What is Charcot-Marie-Tooth Disease?

Charcot-Marie-Tooth disease (CMT), also known as hereditary motor and sensory neuropathy (HMSN), is a common genetic neurological condition. It is characterized by symptoms of muscle weakness and numbness, particularly in the legs, resulting from damage to the peripheral nervous system.

The name “Charcot-Marie-Tooth” originates from the three physicians who first identified and described the disorder in 1886: Jean-Martin Charcot, Pierre Marie and Howard Henry Tooth.


CMT can be caused by several different gene mutations that lead to abnormal structure or function of the axon or myelin sheath of the peripheral nerve cells. The disease is classified into several types according to the causative gene.

  • CMT1 is caused by a mutation in PMP-22, P0, LITAF, EDFR or NEFL gene and affects the myelin sheath.
  • CMT2 is caused by a mutation in the mitofusin-2, RAB7, GARS, NEFL, HSP27 or HSP22 gene and affects the axon.
  • CMT3 is caused by a mutation in the P0 or PMP-22 gene and leads to severe symptoms resulting from damage to the myelin sheath.
  • CMT4 can be caused by a mutation in GDAP1, MEMR13, MYMR2, SH3TC2, NDG1, EGR2, PRX, FDG4 or FIG4 gene.
  • CMTX is caused by a mutation on the X chromosome.


The symptoms of CMT disease usually present between the ages of 5 and 15, although may differ according to the causative gene and specific case. They may include:

  • Muscle weakness in the limbs (e.g. feet, ankles, legs and hands)
  • Unusual gait
  • Abnormal foot structure (e.g. high arches or flat feet)
  • Numbness or loss of sensation in the extremities

It is a progressive condition, which means that the symptoms are known to continually worsen over time.


The diagnosis of CMT disease begins with a discussion about the presenting symptoms, in addition to any family history of similar symptoms of CMT disease. A physical examination is then undertaken note any physical signs, such as foot deformation and muscle atrophy.

Further tests may include blood tests to screen for known gene mutations, a nerve conduction test, electromyography (EMG) or a nerve biopsy. Additionally, expectant parents that are known carriers of the genetic mutations can determine the genetic status of the child to decide whether to continue the pregnancy to full term.


There is no known cure for CMT disease and, instead, the aim of treatment is to reduce the symptoms and increase the quality of life of the individual.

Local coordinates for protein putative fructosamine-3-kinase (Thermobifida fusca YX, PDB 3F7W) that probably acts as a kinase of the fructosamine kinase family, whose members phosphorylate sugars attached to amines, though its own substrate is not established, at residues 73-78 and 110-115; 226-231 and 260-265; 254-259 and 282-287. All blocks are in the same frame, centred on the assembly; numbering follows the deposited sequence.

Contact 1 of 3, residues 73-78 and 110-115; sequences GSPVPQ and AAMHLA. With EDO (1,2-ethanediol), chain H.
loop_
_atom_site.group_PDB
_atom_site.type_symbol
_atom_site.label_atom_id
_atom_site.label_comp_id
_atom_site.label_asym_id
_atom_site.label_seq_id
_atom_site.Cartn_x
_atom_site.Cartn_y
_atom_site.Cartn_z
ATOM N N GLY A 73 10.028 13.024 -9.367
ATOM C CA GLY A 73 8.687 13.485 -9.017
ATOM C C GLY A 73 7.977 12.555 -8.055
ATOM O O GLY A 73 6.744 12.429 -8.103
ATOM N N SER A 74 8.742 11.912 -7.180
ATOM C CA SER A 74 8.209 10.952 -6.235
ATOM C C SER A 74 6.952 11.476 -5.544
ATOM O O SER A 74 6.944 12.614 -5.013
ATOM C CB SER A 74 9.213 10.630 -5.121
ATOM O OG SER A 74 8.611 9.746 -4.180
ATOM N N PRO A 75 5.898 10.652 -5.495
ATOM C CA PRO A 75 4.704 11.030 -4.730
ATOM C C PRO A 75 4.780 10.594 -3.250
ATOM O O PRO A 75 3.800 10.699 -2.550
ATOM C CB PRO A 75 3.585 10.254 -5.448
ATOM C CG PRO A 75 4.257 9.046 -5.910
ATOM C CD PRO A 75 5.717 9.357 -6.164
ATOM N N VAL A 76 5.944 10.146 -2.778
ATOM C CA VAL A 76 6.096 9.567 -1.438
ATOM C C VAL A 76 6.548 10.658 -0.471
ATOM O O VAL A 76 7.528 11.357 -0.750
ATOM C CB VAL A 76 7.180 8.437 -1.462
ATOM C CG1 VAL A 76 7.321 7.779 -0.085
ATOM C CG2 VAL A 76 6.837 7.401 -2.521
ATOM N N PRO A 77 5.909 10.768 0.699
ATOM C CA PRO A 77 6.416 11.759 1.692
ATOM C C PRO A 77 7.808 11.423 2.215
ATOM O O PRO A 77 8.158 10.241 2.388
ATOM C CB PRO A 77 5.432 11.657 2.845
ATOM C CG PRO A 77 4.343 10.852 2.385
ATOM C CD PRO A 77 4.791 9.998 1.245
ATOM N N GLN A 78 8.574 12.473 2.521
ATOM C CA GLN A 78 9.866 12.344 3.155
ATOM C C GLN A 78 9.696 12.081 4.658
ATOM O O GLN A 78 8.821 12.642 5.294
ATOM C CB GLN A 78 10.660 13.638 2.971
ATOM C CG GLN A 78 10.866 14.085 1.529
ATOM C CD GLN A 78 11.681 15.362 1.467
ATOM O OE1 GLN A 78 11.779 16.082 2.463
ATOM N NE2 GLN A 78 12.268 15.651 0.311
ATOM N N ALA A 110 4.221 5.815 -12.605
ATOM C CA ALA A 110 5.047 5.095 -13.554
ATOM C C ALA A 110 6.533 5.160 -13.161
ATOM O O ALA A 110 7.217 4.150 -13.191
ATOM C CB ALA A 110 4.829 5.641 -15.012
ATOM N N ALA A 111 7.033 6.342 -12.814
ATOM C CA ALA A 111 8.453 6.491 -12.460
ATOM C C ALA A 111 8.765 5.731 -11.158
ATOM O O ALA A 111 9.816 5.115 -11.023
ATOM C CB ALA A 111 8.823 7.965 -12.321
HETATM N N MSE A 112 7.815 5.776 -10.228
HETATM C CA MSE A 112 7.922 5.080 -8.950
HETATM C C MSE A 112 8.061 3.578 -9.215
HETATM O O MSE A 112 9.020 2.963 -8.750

The management of the condition may include physical therapy to help strengthen the muscles and prevent disease progression. Occupational therapy can help to identify areas that are difficult for patients and provide solutions, such as walking aids.

In some cases, surgery may be needed to correct deformation of the feet that prevent an individual from walking and moving independently. Pharmacotherapy may also be indicated to manage nociceptive or neuropathic pain.

It is important for affected individuals to have a strong support network that they can rely on when facing difficulties related to CMT disease. As it is a chronic and progressive condition, many individuals may find it difficult to stay positive and are more likely to face mental health issues.


In the United States, CMT affects approximately 125,000 people, which is about 1 per 2,500 people. The majority of those affected – about 70% - have CMT1 and the second most common type is CMTX.

In other countries, the prevalence of CMT disease is:

  • 10.8 cases per 100,000 in Japan
  • 17.5 cases per 100,000 in Italy
  • 28.2 cases per 100,000 in Spain

Most patients with CMT have a normal life expectancy, but the quality of life can be impacted significantly, particularly as the disease progresses. This usually results from muscle weakness and foot deformities, which can inhibit the movement or other activities of an individual, reducing the ability to live independently.


Further Reading

Last Updated: Aug 23, 2018

Yolanda Smith

Written by

Yolanda Smith

Yolanda graduated with a Bachelor of Pharmacy at the University of South Australia and has experience working in both Australia and Italy. She is passionate about how medicine, diet and lifestyle affect our health and enjoys helping people understand this. In her spare time she loves to explore the world and learn about new cultures and languages.


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